In addition to the storage of data, retrieval of data in a graphical user interface can be complicated by the visual display of folder structures and data objects. Existing graphical displays illustrate in a window display the folder structure, where this display is also static based on the existing defined folder patterns. The above-mentioned problems with storing and accessing data are also found in the visual display of the folder structure. In order to store the data objects and subsequently retrieval, the user navigates the static folder structure.

BRIEF DESCRIPTION OF THE DRAWINGS

FIG. 1 illustrates one embodiment of a processing system providing for accessing data objects having attribute data associated therewith;

FIG. 2 illustrates a representative screen shot of one embodiment of a user interface for accessing data objects based on attribute data;

FIG. 3 illustrates a sample table of attribute data associated with data objects, where the attribute data is usable for accessing selected data objects;

FIGS. 4-7 illustrates other representative screen shots of various embodiments of a user interface for accessing data objects based on attribute data;

FIG. 8 illustrates block diagram of one embodiment of a device for accessing a data object based on attribute data;

FIG. 9 illustrates a flowchart of the steps of one embodiment of a method for accessing data objects based on attribute data; and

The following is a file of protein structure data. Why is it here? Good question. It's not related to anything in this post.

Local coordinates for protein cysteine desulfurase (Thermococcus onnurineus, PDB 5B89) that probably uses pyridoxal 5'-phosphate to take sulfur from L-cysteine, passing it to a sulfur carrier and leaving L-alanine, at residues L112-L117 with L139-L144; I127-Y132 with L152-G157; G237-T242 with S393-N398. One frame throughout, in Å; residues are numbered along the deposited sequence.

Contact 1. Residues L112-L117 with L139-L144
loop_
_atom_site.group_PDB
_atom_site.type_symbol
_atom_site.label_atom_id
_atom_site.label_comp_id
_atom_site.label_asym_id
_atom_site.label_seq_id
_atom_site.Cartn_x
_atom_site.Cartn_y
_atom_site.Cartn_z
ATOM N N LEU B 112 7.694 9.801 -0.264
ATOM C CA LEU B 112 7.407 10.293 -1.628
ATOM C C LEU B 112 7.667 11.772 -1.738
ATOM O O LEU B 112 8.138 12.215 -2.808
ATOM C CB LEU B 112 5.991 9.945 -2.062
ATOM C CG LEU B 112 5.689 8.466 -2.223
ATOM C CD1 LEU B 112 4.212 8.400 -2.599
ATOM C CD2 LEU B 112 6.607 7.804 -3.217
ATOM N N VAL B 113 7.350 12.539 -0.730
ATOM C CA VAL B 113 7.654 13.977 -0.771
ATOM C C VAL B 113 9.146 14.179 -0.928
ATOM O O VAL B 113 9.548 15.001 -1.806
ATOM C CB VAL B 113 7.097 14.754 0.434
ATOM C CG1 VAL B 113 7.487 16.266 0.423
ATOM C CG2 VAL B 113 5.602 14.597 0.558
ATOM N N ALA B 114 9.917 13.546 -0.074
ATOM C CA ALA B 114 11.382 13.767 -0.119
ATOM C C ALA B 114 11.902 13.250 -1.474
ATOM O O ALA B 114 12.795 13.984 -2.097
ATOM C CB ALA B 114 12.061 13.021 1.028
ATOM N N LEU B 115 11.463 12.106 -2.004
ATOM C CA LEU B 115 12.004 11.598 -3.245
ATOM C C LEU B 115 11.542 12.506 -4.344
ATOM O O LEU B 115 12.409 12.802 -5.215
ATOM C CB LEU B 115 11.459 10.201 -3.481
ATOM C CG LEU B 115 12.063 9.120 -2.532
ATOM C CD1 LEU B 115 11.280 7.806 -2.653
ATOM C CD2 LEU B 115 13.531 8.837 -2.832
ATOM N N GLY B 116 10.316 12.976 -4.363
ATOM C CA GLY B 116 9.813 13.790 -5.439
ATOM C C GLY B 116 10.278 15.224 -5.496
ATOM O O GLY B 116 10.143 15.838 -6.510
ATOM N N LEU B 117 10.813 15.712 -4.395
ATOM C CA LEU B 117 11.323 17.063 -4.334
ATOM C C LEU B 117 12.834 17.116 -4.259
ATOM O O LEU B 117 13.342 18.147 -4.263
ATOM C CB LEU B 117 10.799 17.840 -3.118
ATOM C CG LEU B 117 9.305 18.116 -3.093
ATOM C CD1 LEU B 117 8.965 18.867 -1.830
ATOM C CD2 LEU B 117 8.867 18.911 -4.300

FIG. 10 illustrates a flowchart of the steps of one embodiment of a user interface method.

DETAILED DESCRIPTION

The disposition of virtual folders allows for the dynamic generation of a user interface for finding and accessing data objects in an expedited manner. Data objects are stored in one or more storage locations and are indexed or catalogued based on attribute data. In a typical embodiment, a user saving the data object or an application creating the document generates the attribute data describing the data object. Through a novel user interface, a user dynamically generates the folder structure for data object and data object classifications. Based on a root node, a user can manually select an attribute associated with the data objects. From this attribute selection, folders are dynamically created having the data objects therein. The folders may include further levels of data object refinement, including second or further sub-layers of data object selection based on the attribute selection process.

FIG. 1 illustrates one embodiment of an apparatus 100 providing for the access of data objects being displayed in a virtual folder interface. The apparatus 100 includes an input device 102, an output device 104, a processing device 106 including a receiver 108 and a generator 110, and a storage database 112. Further illustrated in FIG. 1, the input 102 and the output 104 are accessible by a user 114.

The input device 102 and the output device 104 may be any suitable device or devices capable of providing user input and output functionalities. For example, the input device 102 may be a keyboard, mouse or other tactile device and the output device 104 may be a display device.

The processing device 106 may be one or more processing elements, as recognized by one having ordinary skill in the art, providing for various levels of computational processing. The device 106 is illustrated as having two processing components, 108 and 110, which may be implemented in hardware, software or a combination thereof. The device 106 may operate software providing for systems operations, such as a desktop or platform application including any number of processing components or modules. In addition, the device 106 may be one or more local or remote processing components operative to generate a processing environment, where the processing device 106 performs various operations in response to executable instructions. It is recognized that the processing device 106 includes many additional processing modules, components and elements that have been omitted for clarity purposes only.